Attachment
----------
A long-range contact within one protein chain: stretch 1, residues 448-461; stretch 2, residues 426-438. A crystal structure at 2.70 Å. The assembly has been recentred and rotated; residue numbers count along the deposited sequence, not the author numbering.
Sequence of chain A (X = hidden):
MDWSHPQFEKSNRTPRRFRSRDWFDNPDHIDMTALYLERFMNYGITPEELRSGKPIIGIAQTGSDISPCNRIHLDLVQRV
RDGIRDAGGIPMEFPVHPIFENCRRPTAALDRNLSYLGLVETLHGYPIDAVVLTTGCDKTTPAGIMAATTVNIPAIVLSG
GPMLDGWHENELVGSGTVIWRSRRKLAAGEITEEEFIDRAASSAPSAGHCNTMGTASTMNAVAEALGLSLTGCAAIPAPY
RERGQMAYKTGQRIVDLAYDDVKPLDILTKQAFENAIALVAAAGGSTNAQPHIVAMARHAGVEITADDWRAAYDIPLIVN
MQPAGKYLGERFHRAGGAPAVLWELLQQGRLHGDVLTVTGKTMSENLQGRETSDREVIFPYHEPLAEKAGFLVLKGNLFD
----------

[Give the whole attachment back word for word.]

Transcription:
A long-range contact within one protein chain: stretch 1, residues 448-461; stretch 2, residues 426-438. A crystal structure at 2.70 Å. The assembly has been recentred and rotated; residue numbers count along the deposited sequence, not the author numbering.
Sequence of chain A (X = hidden):
MDWSHPQFEKSNRTPRRFRSRDWFDNPDHIDMTALYLERFMNYGITPEELRSGKPIIGIAQTGSDISPCNRIHLDLVQRV
RDGIRDAGGIPMEFPVHPIFENCRRPTAALDRNLSYLGLVETLHGYPIDAVVLTTGCDKTTPAGIMAATTVNIPAIVLSG
GPMLDGWHENELVGSGTVIWRSRRKLAAGEITEEEFIDRAASSAPSAGHCNTMGTASTMNAVAEALGLSLTGCAAIPAPY
RERGQMAYKTGQRIVDLAYDDVKPLDILTKQAFENAIALVAAAGGSTNAQPHIVAMARHAGVEITADDWRAAYDIPLIVN
MQPAGKYLGERFHRAGGAPAVLWELLQQGRLHGDVLTVTGKTMSENLQGRETSDREVIFPYHEPLAEKAGFLVLKGNLFD